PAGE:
This great man while earning his reputation as a whistle blower, also made enemies, who were unpatriotic, corrupt and westernised. They harboured grudges and petty jealousies against Anagarika Dharmapala. Anagarika Dharmapala left the island for India with a firm determination not to come back to the island. He was disappointed over the manner in which he was treated. He died at Mula Ghandhakuti Vihara, India, as a Bhikkhu, by the name of Devamitta.
THE COCONUT TREE
The coconut which is a kind of plam is a very useful tree. Its trunk raises straight up, some times as high as fifty feets. Its cadjans are spreaded far as in a circle like a crown of a king. The average length of a cadjan is about twenty feets.It grows well only in hot countries, and does best on a sandy shore near the sea. They can be seen, grown very well on the coral islands in the Pacific Ocean .Its fruit are the coconut. There is a white kernel covered with a hard shell and the outer is covered with a husk.
The coconut plam is the most useful tree in the world. The every part of this is used for many purposes. Mostly the coconut is important in every aspect. When the shell is broken; the hollow inside contains a tasty liquid, which is a refreshing and wholesome drink. The white kernel can be eaten as a food and is used for flavouring cakes and puddings. In the pacific island, a great trade is carried on “coppera” which is the dried kernel of coconuts. This contains much coconut oil, which is used largely in making candles and soap. From the strong brown fiber that covers the hard shell of the nut, is manufactured “coir”, which is made into rugs, ropes etc. The shell is used as a cup or carved into an ornament.
From the sap or juice of the tree is made “toddy, a pleasant drink when taken fresh, and one that makes men drunk when it is left to stand for a while. Also a wine called plam wine, is made from it , and a kind of vinegar when boiled and treated in a special way , the juice gives kind of sweet sugar, called “jiggery.”
The leaves are used for making roof of house. And woven into mats and basket. And finally, the wood is used for building and other purposes.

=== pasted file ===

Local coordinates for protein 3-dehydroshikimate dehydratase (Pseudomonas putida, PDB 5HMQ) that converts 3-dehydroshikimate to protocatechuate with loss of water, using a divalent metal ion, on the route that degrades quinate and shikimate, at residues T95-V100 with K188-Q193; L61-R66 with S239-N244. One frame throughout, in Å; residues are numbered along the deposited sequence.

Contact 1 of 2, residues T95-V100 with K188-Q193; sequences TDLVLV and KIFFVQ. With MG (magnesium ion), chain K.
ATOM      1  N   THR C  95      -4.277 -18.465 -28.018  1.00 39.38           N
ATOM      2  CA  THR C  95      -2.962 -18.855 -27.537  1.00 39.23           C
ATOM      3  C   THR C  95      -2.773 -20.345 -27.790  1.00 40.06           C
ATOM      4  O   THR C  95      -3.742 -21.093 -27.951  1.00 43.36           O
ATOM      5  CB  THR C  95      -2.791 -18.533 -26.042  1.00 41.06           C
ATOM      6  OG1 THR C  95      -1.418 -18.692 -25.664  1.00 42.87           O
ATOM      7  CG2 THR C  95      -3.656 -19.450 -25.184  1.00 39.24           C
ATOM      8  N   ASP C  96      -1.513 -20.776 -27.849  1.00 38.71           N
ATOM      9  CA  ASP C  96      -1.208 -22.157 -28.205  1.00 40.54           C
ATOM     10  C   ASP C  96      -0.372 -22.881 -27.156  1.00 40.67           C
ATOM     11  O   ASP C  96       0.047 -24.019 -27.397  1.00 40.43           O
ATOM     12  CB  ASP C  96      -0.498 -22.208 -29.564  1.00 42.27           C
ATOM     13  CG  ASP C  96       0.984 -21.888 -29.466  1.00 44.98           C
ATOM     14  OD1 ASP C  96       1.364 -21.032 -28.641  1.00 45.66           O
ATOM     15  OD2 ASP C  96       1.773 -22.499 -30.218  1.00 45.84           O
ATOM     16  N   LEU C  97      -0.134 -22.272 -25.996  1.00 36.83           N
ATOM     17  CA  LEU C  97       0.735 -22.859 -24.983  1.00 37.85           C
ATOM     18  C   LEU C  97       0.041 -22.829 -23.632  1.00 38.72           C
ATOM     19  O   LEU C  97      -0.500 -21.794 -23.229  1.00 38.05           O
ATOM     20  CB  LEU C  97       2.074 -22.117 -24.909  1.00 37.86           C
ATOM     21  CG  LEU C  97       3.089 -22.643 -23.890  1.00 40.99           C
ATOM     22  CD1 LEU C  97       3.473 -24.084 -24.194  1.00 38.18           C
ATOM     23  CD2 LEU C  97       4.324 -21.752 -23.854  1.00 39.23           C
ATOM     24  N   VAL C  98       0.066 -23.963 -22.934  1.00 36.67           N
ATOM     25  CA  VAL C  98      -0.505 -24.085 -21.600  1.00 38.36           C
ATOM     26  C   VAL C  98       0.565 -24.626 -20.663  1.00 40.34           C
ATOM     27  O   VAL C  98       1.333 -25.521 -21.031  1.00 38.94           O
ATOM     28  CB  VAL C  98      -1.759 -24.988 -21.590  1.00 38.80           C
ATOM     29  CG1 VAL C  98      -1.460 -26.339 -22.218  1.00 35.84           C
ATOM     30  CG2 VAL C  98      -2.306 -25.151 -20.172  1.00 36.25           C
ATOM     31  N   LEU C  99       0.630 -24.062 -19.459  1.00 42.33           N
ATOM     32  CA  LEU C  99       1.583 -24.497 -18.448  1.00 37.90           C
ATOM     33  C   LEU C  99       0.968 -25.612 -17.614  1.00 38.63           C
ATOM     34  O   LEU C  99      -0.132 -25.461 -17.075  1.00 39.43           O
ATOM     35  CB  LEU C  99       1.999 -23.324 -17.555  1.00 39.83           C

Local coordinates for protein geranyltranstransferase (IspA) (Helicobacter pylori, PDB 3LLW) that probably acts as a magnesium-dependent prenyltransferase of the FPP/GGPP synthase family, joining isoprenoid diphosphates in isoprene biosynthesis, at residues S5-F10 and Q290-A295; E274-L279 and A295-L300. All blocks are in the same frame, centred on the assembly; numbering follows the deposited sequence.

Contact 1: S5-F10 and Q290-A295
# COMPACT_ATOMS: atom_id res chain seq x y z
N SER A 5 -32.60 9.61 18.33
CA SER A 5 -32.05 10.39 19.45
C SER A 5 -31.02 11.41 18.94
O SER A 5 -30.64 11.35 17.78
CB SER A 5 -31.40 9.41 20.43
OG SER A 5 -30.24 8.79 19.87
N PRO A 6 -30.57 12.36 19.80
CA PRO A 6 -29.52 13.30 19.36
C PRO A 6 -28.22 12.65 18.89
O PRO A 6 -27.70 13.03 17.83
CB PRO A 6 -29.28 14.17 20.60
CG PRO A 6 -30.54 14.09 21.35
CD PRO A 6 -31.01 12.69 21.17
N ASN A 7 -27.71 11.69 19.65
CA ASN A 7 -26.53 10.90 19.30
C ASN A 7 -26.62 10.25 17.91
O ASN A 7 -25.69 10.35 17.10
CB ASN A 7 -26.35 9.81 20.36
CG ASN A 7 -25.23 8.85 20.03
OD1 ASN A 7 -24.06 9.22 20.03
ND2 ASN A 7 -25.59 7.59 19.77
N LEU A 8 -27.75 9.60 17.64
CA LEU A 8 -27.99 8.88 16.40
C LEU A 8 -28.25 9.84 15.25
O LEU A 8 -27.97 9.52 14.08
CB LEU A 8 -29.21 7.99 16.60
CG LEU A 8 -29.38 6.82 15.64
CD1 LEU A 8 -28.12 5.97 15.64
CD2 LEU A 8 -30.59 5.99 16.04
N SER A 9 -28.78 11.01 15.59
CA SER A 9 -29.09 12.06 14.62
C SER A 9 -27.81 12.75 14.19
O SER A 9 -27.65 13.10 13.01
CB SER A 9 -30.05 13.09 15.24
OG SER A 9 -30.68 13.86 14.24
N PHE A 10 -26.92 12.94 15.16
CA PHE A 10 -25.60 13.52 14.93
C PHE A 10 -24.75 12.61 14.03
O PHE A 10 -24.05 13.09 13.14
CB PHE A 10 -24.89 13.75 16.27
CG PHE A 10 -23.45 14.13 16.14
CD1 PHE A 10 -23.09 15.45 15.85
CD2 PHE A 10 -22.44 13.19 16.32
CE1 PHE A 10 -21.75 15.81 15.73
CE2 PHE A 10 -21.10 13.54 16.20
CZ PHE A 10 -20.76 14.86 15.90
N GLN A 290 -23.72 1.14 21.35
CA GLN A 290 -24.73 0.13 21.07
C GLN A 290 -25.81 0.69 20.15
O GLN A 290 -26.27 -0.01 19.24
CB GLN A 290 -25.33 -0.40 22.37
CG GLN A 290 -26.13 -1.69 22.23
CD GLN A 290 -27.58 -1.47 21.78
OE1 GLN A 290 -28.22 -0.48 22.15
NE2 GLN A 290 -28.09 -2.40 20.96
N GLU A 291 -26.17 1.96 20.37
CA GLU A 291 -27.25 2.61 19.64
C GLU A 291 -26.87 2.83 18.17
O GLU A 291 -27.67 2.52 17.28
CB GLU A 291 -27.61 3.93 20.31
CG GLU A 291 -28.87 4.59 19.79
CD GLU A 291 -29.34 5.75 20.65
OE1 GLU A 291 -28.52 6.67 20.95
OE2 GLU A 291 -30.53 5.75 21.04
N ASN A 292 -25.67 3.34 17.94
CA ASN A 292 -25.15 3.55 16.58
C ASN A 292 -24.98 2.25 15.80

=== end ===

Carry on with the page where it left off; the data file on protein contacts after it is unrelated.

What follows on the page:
The second most ancient of Sri Lanka’s kingdoms, Polonnaruwa was first declared the capital city by King Vijayabahu I, who defeated the Chola invaders in 1070 CE to reunite the country once more under a local leader. While Vijayabahu’s victory and shifting of Kingdoms to the more strategic Polonnaruwa is considered significant, the real Polonnaruwa Hero of the history books is actually his grandson, Parakramabahu I. The city Polonnaruwa was also called as Jananathamangalam during the short Chola reign.It was his reign that is considered the Golden Age of Polonnaruwa, when trade and agriculture flourished under the patronage of the King, who was adamant that no drop of water falling from the heavens was to be wasted, and each be used toward the development of the land; hence, irrigation systems far superior to those of the Anuradhapura Age were constructed during Parakramabahu’s reign, systems which to this day supply the water necessary for paddy cultivation during the scorching dry season in the east of the country. The greatest of these systems, of course is the Parakrama Samudraya or the Sea of Parakrama, a tank so vast that it is often mistaken for the ocean. It is of such a width that it is impossible to stand upon one shore and view the other side, and it encircles the main city like a ribbon, being both a defensive border against intruders and the lifeline of the people in times of peace. The Kingdom of Polonnaruwa was completely self-sufficient during King Parakramabahu’s reign
Born on October 13, 1884 primary education at Weslyan English High School.Secondary education at Richmond Collage, Galle.
Passed Cambridge senior in 1901.
Fine sportsman captained the Richmond cricket team, won colours in foot ball.
Become a teacher Richmond college, Galle.
Prince of Wales college Moratuwa. Wesley college, Colombo.
Methodist College, Colombo.
Passed the law examinations. Started practicing law in Galle,in 1910.
Married Edith Weerasuriya in 1922.